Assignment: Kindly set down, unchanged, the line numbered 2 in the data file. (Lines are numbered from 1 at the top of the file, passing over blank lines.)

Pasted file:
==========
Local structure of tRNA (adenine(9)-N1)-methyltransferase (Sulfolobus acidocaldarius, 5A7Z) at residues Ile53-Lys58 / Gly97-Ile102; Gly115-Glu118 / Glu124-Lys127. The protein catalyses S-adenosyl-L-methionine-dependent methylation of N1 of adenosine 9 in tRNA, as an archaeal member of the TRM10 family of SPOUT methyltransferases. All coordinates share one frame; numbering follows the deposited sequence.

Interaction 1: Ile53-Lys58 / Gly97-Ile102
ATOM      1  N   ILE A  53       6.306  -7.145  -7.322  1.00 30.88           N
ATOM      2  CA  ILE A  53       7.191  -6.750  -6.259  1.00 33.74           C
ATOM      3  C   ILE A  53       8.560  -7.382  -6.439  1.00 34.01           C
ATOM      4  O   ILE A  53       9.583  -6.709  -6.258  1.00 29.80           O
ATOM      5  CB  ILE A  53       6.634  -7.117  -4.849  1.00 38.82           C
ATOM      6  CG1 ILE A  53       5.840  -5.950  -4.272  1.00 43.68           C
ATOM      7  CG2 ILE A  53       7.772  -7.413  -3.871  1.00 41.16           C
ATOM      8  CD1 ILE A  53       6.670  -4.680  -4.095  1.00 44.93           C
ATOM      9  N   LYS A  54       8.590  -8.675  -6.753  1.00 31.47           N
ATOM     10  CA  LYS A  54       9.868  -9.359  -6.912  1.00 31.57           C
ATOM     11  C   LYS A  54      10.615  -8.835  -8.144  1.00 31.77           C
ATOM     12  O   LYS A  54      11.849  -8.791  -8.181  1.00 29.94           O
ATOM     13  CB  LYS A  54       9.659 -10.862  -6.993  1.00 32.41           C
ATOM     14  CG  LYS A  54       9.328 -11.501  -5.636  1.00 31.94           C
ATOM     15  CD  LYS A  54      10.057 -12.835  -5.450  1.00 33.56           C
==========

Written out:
Interaction 1: Ile53-Lys58 / Gly97-Ile102